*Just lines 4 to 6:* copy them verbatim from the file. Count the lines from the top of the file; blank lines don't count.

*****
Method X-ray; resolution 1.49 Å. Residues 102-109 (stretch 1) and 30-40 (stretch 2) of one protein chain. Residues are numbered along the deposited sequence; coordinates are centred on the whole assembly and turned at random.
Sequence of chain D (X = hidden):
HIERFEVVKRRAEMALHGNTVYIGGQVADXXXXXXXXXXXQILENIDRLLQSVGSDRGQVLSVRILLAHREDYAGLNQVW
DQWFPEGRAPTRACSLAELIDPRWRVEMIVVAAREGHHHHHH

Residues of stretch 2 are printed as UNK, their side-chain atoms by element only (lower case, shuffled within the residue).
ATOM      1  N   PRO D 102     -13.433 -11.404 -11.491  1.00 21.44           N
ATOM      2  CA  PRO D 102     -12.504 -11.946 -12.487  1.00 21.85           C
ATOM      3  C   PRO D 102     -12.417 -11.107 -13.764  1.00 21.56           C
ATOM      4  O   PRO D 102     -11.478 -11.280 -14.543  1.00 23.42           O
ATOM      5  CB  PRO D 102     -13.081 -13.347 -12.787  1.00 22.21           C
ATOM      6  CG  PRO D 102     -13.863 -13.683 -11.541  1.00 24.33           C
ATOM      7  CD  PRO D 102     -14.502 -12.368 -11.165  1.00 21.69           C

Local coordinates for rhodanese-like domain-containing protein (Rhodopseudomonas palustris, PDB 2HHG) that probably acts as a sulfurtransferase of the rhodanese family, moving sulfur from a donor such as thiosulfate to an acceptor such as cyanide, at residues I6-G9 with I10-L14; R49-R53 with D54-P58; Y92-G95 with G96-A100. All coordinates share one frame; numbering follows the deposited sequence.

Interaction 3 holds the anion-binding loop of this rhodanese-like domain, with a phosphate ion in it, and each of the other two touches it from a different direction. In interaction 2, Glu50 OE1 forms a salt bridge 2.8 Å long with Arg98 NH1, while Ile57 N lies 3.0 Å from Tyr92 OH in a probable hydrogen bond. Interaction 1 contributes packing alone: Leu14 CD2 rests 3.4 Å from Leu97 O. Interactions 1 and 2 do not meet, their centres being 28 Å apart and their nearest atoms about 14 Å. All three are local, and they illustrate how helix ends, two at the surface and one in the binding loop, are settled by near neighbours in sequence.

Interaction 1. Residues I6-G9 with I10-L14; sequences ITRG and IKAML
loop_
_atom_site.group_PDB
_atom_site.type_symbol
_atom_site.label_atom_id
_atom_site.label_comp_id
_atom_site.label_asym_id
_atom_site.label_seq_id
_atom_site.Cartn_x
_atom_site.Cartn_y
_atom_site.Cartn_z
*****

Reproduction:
DQWFPEGRAPTRACSLAELIDPRWRVEMIVVAAREGHHHHHH

Residues of stretch 2 are printed as UNK, their side-chain atoms by element only (lower case, shuffled within the residue).
ATOM      1  N   PRO D 102     -13.433 -11.404 -11.491  1.00 21.44           N